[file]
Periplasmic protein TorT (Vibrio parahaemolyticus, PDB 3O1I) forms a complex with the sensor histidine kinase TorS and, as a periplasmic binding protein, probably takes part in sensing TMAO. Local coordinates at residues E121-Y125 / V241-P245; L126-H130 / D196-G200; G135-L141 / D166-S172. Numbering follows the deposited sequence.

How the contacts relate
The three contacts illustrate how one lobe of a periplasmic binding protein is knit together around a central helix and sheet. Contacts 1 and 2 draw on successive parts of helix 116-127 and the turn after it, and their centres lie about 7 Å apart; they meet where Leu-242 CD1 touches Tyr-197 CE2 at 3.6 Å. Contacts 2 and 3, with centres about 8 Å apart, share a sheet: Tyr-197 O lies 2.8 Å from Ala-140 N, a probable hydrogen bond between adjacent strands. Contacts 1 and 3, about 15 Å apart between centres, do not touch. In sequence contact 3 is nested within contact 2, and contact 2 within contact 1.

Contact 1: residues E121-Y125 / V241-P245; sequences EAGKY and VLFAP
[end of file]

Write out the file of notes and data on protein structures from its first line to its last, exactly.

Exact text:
Periplasmic protein TorT (Vibrio parahaemolyticus, PDB 3O1I) forms a complex with the sensor histidine kinase TorS and, as a periplasmic binding protein, probably takes part in sensing TMAO. Local coordinates at residues E121-Y125 / V241-P245; L126-H130 / D196-G200; G135-L141 / D166-S172. Numbering follows the deposited sequence.

How the contacts relate
The three contacts illustrate how one lobe of a periplasmic binding protein is knit together around a central helix and sheet. Contacts 1 and 2 draw on successive parts of helix 116-127 and the turn after it, and their centres lie about 7 Å apart; they meet where Leu-242 CD1 touches Tyr-197 CE2 at 3.6 Å. Contacts 2 and 3, with centres about 8 Å apart, share a sheet: Tyr-197 O lies 2.8 Å from Ala-140 N, a probable hydrogen bond between adjacent strands. Contacts 1 and 3, about 15 Å apart between centres, do not touch. In sequence contact 3 is nested within contact 2, and contact 2 within contact 1.

Contact 1: residues E121-Y125 / V241-P245; sequences EAGKY and VLFAP